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North of the 60th parallel lie the islands of Shetland, Faroe and Iceland. Despite their rather remote location, there was very close trade contact between them and the northern German cities of Bremen and Hamburg. From the early 15th until the late 17th centuries, numerous ships sailed from northern Germany to the islands to fetch dried fish. From Iceland they also brought back sulphur and gyrfalcons. Through this close contact and intesive exchange of goods and thoughts, the traders and mariners influenced the economies and culture of the island groups. In this project, an interdiscliplinary research team of archaeologists, historians and biologists examine the many facets of these relationships. The starting point here is the so-called Bremen Cog – a shipwreck that serves as a leitmotif of the Hanseatic period. The core questions of the project are: How was trade on the islands organised and regulated? How were the merchants networked with each other? What ships were used and how did these develop? What effects did these long and close trade relationships have on both parties?
The ships that sailed to Iceland, the Shetlands or the Faroe islands generally left Bremen or Hamburg in April. Depending on weather and route, the journey to the north took around two to four weeks. having arrived at their destination, the merchants summered there in trade stations they built themselves in order to exchange their goods (e.g. beer, flour, timber and equipment) for dried fish. Many Icelandic farmers used the winters to catch fish and dry it to make "stockfish". Very popular for this purpose were fish from the cod family (Gadidae). In the summer, the Icelanders exchanged this stockfish with the north-German merchants for goods that were not available on the islands. Wintering on Iceland was forbidden and so the ships sailed for home again in August before the autumn storms set in. Many ships never came back. Written sources tell of ships sinking or running aground.
There were around 24 trading stations on Iceland that were regularly used by ships from Bremen, Hamburg or occasionally from Lübeck. The stations consisted of a handful of buildings that were purpose built by the traders themselves. In these, they lived and stored goods and equipment. Archaeological investigations show that the buildings were erected in the typical local style, i.e. using turf in Iceland and stone in the Shetlands. Many of the stations, such as Reykjavík, developed in time into villages and towns. Others lost their significance, were deserted and are maintained today as field monuments. The summer months that the merchants spent overseas were used by some to integrate themselves into the societies of the islands. They donated to the upkeep of churches or learned Icelandic.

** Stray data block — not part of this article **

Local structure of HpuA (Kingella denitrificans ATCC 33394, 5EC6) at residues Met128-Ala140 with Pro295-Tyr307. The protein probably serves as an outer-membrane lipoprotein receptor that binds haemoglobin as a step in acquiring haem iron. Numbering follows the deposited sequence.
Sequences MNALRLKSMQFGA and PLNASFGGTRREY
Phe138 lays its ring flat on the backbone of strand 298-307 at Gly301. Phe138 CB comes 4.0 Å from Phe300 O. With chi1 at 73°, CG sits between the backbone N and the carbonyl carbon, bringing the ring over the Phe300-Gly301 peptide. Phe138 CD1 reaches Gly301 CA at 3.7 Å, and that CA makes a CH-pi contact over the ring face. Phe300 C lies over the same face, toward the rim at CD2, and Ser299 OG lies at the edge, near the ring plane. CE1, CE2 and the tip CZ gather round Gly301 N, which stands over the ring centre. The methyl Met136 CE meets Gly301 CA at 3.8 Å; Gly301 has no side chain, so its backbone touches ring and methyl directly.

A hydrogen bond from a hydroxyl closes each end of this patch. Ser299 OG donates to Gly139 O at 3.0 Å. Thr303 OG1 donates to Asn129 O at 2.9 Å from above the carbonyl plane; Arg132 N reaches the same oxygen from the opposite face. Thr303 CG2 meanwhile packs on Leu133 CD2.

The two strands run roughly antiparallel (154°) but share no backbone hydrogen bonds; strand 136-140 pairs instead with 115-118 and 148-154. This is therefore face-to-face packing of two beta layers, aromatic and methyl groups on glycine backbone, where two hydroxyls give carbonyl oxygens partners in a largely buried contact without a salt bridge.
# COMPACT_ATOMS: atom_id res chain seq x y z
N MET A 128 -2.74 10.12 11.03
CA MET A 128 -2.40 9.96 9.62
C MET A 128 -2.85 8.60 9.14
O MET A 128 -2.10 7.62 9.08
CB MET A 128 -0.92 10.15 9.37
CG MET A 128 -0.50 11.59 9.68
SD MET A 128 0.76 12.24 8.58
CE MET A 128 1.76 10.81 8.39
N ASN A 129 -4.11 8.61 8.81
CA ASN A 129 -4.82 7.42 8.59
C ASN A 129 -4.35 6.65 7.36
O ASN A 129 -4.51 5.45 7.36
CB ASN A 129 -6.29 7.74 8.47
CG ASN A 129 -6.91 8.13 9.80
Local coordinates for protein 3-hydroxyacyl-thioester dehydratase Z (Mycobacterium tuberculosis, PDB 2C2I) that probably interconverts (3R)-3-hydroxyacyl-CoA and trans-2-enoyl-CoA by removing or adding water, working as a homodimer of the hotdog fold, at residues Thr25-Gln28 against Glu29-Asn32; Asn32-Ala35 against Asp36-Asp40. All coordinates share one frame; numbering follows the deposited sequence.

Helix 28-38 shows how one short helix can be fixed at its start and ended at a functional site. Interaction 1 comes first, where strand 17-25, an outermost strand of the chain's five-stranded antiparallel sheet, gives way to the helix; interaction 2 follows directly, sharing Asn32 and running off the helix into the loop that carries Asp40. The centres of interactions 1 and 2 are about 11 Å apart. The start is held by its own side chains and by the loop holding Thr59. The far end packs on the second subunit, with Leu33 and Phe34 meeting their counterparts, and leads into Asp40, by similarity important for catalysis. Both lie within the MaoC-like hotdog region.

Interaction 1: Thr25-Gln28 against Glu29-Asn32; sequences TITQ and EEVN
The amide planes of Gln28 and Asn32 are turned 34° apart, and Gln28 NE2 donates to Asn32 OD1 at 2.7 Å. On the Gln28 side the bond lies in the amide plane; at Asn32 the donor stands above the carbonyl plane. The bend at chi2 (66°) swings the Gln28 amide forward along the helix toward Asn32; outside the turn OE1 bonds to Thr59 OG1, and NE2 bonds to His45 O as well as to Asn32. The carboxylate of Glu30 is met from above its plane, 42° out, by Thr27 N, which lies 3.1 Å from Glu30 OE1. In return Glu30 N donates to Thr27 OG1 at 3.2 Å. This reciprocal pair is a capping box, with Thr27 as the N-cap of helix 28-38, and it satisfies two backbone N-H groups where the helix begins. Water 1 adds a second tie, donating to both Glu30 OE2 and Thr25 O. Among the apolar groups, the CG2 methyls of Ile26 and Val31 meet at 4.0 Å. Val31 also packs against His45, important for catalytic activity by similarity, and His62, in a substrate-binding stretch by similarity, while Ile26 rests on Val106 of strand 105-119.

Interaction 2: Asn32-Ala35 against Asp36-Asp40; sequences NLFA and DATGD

The core task of the project "Between North Sea and Norwegian Sea: Interdisciplinary studies on the Hanseatic League" is to collect together and make publicly accessible the many late-mediaeval and early-modern written sources that exist on the trade between northern Germany and the North Atlantic. Written records on the topic can be found in a range of archives in Germany, Denmark, Iceland and the UK. In painstaking research, countless documents from archives in Bremen, Hamburg or Copenhagen, for example, have been compiled and transcribed. These sources are now available to the public for the first time and free of charge in the "HANSdoc“ online database, providing a sustainable tool that will enable further research on the Hanseatic League in the North Atlantic in the future.
The "Bremen cog" is the world's best-preserved trade ship of the Middle Ages. In our exhibition, you'll learn more about life on board, the construction and today's cult surrounding this shipwreck from 1380.